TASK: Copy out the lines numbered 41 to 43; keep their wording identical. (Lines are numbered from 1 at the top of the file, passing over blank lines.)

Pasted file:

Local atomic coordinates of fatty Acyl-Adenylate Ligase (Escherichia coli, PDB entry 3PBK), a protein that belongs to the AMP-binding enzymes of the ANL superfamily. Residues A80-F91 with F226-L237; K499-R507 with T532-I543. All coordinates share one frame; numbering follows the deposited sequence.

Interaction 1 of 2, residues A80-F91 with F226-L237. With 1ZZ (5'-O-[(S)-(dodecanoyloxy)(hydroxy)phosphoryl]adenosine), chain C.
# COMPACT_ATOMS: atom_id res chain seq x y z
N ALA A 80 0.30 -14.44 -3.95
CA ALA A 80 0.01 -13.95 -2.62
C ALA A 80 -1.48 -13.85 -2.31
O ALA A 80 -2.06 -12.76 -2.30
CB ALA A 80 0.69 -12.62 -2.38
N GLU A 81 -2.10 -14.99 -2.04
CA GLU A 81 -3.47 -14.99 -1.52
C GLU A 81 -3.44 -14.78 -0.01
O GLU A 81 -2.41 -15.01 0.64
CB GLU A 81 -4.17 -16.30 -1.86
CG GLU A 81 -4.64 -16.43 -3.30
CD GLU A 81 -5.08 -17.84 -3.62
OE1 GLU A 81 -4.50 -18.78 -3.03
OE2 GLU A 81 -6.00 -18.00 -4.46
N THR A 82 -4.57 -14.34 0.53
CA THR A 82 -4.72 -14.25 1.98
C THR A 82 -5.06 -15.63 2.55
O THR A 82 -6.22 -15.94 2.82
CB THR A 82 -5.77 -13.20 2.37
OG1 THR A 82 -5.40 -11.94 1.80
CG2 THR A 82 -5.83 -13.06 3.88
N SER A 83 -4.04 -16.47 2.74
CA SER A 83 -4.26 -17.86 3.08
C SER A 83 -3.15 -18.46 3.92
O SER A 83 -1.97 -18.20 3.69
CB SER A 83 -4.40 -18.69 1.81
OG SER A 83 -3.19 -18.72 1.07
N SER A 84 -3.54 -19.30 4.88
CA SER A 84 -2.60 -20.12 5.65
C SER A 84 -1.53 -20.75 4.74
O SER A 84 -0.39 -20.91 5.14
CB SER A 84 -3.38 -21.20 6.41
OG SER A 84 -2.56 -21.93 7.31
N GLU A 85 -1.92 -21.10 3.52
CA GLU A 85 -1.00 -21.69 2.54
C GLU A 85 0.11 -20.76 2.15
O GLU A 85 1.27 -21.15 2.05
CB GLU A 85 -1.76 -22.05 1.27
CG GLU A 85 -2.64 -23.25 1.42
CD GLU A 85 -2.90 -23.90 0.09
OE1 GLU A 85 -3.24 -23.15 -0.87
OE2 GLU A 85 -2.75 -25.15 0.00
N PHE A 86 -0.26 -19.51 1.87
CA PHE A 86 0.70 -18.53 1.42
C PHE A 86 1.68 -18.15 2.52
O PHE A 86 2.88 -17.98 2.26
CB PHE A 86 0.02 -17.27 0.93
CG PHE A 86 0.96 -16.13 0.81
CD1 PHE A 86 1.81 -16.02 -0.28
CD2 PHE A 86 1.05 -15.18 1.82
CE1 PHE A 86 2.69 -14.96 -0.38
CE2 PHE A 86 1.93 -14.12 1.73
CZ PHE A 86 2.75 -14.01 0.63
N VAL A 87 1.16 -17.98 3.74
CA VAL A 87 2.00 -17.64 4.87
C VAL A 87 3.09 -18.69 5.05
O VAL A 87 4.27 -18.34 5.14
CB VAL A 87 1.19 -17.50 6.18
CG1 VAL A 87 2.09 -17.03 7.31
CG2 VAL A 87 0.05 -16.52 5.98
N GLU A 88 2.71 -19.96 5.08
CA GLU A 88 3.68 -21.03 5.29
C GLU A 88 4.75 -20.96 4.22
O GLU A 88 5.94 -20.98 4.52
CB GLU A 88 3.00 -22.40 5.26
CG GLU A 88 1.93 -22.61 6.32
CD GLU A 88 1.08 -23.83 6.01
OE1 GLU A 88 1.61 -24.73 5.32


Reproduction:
CB GLU A 85 -1.76 -22.05 1.27
CG GLU A 85 -2.64 -23.25 1.42
CD GLU A 85 -2.90 -23.90 0.09